If slowing down sounds challenging to you and your current lifestyle, making time for 15 minutes of rest in your day can be a great place to start. First, it can help to identify what factors or triggers prevent you from being at ease and taking time to rest. By identifying what disrupts your ease you can intentionally create space to rest and control your reaction to those triggers. This could look like turning your phone on silent or putting it in another room during your time of resting, jotting down the to-do list running through your mind so you can focus on resting, or choosing to relocate to another space that allows you to be more at ease (e.g. moving from your desk to your backyard). Second, ask yourself what actions or activities bring you a sense of ease and help you reconnect to yourself. Maybe for you this is being in nature, meditation, prayer, or journaling. Asking yourself these two questions can be a great way to help you find a practice of rest that feels restorative for you. If deciphering that feels daunting, here are some great places to start:

·       -15 minutes of sitting or walking without distraction. Notice your breath and your surroundings. If you’re in a location where you can do so safely, try taking your shoes off and noticing the feeling of the ground beneath you as you walk.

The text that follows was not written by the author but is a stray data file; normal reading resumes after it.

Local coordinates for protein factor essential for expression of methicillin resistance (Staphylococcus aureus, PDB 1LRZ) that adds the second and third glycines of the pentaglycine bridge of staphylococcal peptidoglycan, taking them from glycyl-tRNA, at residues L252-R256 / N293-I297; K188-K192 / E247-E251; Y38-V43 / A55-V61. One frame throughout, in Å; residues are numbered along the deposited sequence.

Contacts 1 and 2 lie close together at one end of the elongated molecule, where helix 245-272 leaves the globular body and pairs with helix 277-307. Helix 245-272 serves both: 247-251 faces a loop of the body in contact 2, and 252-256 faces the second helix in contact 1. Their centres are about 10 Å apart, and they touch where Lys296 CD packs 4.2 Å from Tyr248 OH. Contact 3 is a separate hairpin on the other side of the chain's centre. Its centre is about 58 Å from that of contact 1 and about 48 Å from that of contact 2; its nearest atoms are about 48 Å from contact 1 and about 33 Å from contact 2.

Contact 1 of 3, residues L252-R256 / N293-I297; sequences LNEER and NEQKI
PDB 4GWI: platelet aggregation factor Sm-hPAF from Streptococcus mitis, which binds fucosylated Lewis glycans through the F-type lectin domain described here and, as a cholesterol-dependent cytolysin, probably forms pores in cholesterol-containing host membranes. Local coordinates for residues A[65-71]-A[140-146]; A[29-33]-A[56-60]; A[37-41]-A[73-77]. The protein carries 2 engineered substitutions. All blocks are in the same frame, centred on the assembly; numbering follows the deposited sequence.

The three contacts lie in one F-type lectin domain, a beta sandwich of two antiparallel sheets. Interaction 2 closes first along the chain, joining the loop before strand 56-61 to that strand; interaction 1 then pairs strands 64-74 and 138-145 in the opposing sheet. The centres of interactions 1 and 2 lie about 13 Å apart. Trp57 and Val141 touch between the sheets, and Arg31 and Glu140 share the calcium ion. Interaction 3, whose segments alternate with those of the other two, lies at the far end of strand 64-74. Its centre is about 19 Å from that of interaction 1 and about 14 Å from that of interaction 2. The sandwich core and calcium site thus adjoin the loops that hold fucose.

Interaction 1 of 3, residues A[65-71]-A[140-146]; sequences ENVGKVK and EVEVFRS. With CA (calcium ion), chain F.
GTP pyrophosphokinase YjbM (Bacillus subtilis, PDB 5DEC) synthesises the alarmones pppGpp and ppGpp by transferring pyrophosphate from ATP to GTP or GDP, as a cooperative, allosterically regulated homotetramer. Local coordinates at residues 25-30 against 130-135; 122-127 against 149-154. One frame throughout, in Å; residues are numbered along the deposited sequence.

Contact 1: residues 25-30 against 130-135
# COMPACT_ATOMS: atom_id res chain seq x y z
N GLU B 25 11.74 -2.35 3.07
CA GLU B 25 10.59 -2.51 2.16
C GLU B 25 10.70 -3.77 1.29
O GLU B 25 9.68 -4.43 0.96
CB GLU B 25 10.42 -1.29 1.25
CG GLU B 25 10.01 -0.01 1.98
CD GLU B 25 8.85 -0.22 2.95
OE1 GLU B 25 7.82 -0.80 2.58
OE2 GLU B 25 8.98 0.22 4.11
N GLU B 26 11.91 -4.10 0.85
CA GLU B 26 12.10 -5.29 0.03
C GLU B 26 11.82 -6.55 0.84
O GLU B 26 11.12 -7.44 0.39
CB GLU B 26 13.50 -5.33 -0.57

·   -15 minutes of a Restorative  yoga pose, (like supported savasana or a comfortable seated position).

Notice your breath and the sensation of where your body contacts the mat/floor. Allow tension to melt with each exhale.

·      –15 minutes of journaling. An easy prompt to start journaling with is simply writing about the things you are grateful for that day (no thing is too big or small).

Don’t think you have 15 minutes? Start with 5. During that time challenge yourself to experience those moments of rest with yourself presently and wholeheartedly, eliminating as much distraction as possible. Remember, it takes time to cultivate a practice and it’s okay to start small. As you consistently make space for rest in your daily rhythms you will notice that it becomes more natural. If you’re looking to move beyond those 15 minute practices, you can try adding Yin and Restorative yoga classes into your practice. Not only are these practices a great balance to the more Yang styles of yoga such as Vinyasa, but they also promote our body’s relaxation response and are a great way to practice rest. 

I hope that in the midst of this crazy time full of so much uncertainty, loss, and stress that these moments of rest feel like little gifts during your day. Times to be restored and filled up, to become more at ease, more grateful, more present and more capable of extending kindness. As Mark Buchanan says, “Most of the things we need to be most fully alive never come in busyness. They grow in rest”, and I hope that you experience that growth in rest during this season. 

Have you given daily relaxation a try? How do you like to practice rest? I’d love to hear about your experience, so feel free to leave a comment below.